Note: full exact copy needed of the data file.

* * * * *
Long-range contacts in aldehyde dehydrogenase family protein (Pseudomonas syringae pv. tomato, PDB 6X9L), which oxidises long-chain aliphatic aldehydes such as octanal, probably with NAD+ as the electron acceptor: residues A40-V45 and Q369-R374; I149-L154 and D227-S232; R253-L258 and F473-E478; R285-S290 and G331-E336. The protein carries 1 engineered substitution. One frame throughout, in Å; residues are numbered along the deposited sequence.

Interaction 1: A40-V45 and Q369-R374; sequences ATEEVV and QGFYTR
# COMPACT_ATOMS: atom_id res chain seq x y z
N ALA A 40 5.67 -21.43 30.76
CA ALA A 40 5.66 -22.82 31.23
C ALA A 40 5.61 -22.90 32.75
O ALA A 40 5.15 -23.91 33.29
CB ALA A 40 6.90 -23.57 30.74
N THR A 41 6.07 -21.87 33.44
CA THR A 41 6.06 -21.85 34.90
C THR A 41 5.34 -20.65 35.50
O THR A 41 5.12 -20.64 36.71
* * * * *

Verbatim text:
Long-range contacts in aldehyde dehydrogenase family protein (Pseudomonas syringae pv. tomato, PDB 6X9L), which oxidises long-chain aliphatic aldehydes such as octanal, probably with NAD+ as the electron acceptor: residues A40-V45 and Q369-R374; I149-L154 and D227-S232; R253-L258 and F473-E478; R285-S290 and G331-E336. The protein carries 1 engineered substitution. One frame throughout, in Å; residues are numbered along the deposited sequence.

Interaction 1: A40-V45 and Q369-R374; sequences ATEEVV and QGFYTR
# COMPACT_ATOMS: atom_id res chain seq x y z
N ALA A 40 5.67 -21.43 30.76
CA ALA A 40 5.66 -22.82 31.23
C ALA A 40 5.61 -22.90 32.75
O ALA A 40 5.15 -23.91 33.29
CB ALA A 40 6.90 -23.57 30.74
N THR A 41 6.07 -21.87 33.44
CA THR A 41 6.06 -21.85 34.90
C THR A 41 5.34 -20.65 35.50
O THR A 41 5.12 -20.64 36.71